Eat green for better health

kale and collards“Greens are the No. 1 food you can eat regularly to help improve your health,” says Jill Nussinow, MS, RD, a culinary educator in Northern California and the author of The Veggie Queen. Leafy vegetables are jam-packed with fiber, vitamins, minerals, and plant-based substances that can protect you from heart disease, diabetes, and perhaps even cancer. Sounds like a pretty amazing preventative food to prepare and ingest, yet most of us just don’t eat enough of the green stuff.

According to the U.S. Department of Agriculture, women in their fifties should be eating 2.5 cups of vegetables each day, and men in the same age group should be consuming three cups per day. Yet only 27.4% of us are actually doing that. And remember, this doesn’t include fruit, which we should also be consuming at similar levels. But let’s stick to green vegetables for now.

By Nussinow’s account, the top green vegetables we should be eating in order of their highest nutritional value are the following:

Kale – it’s loaded with Vitamins A, C and K (K is good for blood coagulation) and has high calcium and potassium. Check out this recipe for some of our family’s favorite snacking dishes, and it’s really simple – Kale Chips:

Collards – this is, of course, a vegetable more notable in the South, but it has similar nutritional value as Kale. Collards are trending upward with followers of the raw food movement because their wide leaves are excellent substitutes for sandwiches that use tortilla wraps or bread-based products.

Turnip Greens – also similar to Kale and Collards in that turnips are high in calcium and Vitamins A, C and K. The most common way of preparing turnip greens, which is also a southern vegetable staple, is the sauté method found here: Sautéing is a wonderful way to cook turnip greens, and because they retain their crispiness and bright green color, sautéed greens are more palatable to many people than greens cooked by any other method. To sauté turnip greens, simply heat a small amount of olive oil in a skillet, then sauté the turnip greens only until the leaves begin to soften. The greens are ready to serve. If you prefer softer turnip greens, add a few drops of broth or water, then cook until the greens are tender.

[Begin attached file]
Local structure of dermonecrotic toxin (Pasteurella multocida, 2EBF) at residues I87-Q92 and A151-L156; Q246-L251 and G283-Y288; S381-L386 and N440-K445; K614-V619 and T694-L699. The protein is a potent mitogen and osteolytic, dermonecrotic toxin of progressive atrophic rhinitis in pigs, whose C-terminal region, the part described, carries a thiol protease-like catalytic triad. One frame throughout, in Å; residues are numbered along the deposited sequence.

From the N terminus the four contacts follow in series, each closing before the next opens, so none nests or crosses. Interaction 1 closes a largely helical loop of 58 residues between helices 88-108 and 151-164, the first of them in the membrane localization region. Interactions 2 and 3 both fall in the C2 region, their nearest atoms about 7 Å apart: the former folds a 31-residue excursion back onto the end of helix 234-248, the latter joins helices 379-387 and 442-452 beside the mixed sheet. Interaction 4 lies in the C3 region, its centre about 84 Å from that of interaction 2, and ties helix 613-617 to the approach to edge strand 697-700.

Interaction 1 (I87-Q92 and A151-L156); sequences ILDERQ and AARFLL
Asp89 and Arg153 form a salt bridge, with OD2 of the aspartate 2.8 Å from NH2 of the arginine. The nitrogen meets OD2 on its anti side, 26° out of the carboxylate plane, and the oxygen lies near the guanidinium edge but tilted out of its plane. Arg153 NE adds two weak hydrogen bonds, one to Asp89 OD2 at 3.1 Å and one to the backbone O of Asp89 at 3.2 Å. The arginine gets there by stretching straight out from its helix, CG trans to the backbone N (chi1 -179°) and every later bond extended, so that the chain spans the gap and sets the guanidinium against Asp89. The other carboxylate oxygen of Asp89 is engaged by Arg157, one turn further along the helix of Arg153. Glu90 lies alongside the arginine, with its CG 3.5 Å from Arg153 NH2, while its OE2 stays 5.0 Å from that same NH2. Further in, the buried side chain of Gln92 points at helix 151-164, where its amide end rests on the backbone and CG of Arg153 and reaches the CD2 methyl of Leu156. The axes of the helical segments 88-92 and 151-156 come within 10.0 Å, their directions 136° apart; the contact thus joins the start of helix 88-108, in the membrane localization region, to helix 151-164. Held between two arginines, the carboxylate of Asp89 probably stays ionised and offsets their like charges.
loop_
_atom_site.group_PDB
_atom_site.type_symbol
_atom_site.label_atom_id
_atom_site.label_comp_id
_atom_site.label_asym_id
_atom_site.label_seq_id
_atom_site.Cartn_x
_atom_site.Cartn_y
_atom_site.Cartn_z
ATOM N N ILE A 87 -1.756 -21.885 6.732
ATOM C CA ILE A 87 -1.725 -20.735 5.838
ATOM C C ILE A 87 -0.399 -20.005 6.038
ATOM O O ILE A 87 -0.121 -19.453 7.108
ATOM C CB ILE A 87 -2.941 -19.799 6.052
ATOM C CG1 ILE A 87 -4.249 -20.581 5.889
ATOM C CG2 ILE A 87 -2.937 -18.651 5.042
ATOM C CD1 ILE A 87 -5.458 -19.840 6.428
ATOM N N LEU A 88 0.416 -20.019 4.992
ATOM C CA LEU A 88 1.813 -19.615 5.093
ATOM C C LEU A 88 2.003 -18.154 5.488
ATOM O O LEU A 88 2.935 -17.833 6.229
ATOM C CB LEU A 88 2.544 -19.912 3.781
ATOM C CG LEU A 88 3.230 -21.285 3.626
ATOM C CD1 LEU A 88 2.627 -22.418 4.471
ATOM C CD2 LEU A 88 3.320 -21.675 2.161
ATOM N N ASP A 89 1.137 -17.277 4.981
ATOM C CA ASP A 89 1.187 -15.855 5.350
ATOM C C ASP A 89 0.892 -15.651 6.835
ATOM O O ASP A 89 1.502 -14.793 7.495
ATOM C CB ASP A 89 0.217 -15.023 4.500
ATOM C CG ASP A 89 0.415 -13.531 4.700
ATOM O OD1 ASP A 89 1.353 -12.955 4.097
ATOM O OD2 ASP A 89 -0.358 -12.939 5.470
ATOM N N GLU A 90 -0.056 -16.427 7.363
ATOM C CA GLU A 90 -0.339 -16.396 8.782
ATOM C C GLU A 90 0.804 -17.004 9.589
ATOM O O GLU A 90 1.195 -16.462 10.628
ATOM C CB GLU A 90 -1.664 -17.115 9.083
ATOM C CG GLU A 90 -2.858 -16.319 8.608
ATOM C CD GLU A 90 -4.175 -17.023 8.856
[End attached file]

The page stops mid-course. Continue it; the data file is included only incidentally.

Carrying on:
Swiss Chard   a great source of Vitamins A and C and there are only 15 calories in a half cup of this beet-like tasting vegetable. Swiss Chard also contain oxalates, which your doctor might recommend if you’re prone to forming kidney stones.

Spinach – Popeye wasn’t joking when he said, “I’m strong to the finish, cause I eats me spinach.” It’s packed with Vitamins A and C and has a healthy dose of folate which is vital for growth. Also known as folic acid, folate helps to build cells in your body, a process that occurs on a daily basis.

So, when your Mom said, “Eat your vegetables every day,” she sure wasn’t kidding. What she might not of told you as a kid growing up was that you needed to eat 2.5 – 3.0 cups of vegetables each day. But guess what? It’s not too late to tell your children to do it today.



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